In the latest of a series of extraordinarily self-defeating moves, Israel's legislature, the Knesset, has just adopted the so-called "Boycott Bill," penalizing any call within Israel to boycott Israel or its settlements in the occupied Palestinian territories. The new law allows for civil suits against boycott supporters, denies them state benefits, and prevents the Israeli government from doing business with them. For a society terrified of what it sees as an international campaign of "delegitimization," its own parliament could not have produced a more stunning blow to Israel's legitimacy by conflating Israel as such with the settlements and the occupation.
Of course this law could not have been otherwise, since virtually all effective BDS (boycott, divestment, sanctions) efforts in the West have been targeted against the occupation and the settlements, not against Israel. Some BDS activists would clearly like to extend this campaign to target Israel proper, but such efforts have met with extremely limited success in Western societies. On the other hand, efforts to express disapproval of Israel's illegitimate settlement activities and therefore also illegitimate goods produced in the settlements have been meeting with a modest but increasing degree of effectiveness.
The "Boycott Bill," therefore, was never really about Israel at all, but about protecting the settlements and the settlers from a growing international campaign to refuse to subsidize a project that is a dagger aimed at the heart of prospects for a viable peace agreement between Israel and the Palestinians, as well as a blatant violation of international law. City councils and governments in Europe are increasingly distancing themselves from commercial activities connected to the occupation. Norway, for example, divested from Elbit Systems, a company that manufactures sensor devices for the West Bank separation barrier, and subsequently from Africa Israel Investments, which is heavily involved in settlement construction.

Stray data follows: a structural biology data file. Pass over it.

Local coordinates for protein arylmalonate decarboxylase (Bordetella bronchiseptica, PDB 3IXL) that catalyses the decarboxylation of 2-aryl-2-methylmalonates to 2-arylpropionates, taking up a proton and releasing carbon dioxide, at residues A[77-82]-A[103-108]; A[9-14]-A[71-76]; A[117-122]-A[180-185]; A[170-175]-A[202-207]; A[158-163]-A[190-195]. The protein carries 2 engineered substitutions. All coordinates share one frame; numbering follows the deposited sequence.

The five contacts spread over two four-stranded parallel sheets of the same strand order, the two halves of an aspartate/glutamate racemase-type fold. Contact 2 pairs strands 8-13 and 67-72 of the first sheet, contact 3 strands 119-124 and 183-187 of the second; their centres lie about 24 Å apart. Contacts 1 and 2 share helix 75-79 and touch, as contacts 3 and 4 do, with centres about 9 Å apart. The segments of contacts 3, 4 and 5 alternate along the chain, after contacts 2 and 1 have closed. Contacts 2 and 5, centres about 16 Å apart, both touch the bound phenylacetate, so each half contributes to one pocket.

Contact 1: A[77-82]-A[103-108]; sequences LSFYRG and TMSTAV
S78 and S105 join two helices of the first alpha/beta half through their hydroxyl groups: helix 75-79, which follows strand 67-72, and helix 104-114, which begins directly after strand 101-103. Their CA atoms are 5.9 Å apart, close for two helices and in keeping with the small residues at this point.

The campaign against Israeli settlements is real, but this new law will almost certainly backfire. By crudely conflating Israel -- which is almost universally regarded as a legitimate member state of the United Nations -- with its occupation and settlements in the West Bank -- which are almost universally regarded as illegitimate and indeed illegal, as well as a threat to peace -- the Knesset has yet again provided an official Israeli argument for those who would extend the boycott campaign to include all Israeli institutions and not just aspects of the occupation.
The Israeli government has done this numerous times in the past. For example, when Israel applied for OECD membership, the national economic statistics it presented included the entire settlement economy, but no statistics reflecting the Palestinian villages surrounding the settlements throughout the West Bank. What this suggests is an official Israeli perspective in which there is a virtual Israel that exists wherever a settler happens to be at any given moment, and an undefined, unresolved occupation everywhere else. This legally and politically untenable and indeed preposterous position is similarly reflected in the new "Boycott Bill."